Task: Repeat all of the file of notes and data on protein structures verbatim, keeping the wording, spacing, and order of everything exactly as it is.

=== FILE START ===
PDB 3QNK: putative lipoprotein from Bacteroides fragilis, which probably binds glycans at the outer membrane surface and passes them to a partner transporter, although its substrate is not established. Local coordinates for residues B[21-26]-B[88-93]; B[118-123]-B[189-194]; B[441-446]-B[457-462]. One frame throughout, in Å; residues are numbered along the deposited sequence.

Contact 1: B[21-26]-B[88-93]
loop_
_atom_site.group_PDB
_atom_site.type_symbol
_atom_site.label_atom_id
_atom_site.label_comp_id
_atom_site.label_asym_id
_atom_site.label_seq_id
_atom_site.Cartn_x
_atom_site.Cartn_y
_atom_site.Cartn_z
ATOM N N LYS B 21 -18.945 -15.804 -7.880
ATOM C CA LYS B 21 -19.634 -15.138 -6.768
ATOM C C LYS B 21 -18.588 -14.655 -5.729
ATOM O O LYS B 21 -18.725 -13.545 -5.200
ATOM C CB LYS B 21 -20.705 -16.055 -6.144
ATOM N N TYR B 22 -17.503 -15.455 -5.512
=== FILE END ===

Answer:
PDB 3QNK: putative lipoprotein from Bacteroides fragilis, which probably binds glycans at the outer membrane surface and passes them to a partner transporter, although its substrate is not established. Local coordinates for residues B[21-26]-B[88-93]; B[118-123]-B[189-194]; B[441-446]-B[457-462]. One frame throughout, in Å; residues are numbered along the deposited sequence.

Contact 1: B[21-26]-B[88-93]
loop_
_atom_site.group_PDB
_atom_site.type_symbol
_atom_site.label_atom_id
_atom_site.label_comp_id
_atom_site.label_asym_id
_atom_site.label_seq_id
_atom_site.Cartn_x
_atom_site.Cartn_y
_atom_site.Cartn_z
ATOM N N LYS B 21 -18.945 -15.804 -7.880
ATOM C CA LYS B 21 -19.634 -15.138 -6.768
ATOM C C LYS B 21 -18.588 -14.655 -5.729
ATOM O O LYS B 21 -18.725 -13.545 -5.200
ATOM C CB LYS B 21 -20.705 -16.055 -6.144
ATOM N N TYR B 22 -17.503 -15.455 -5.512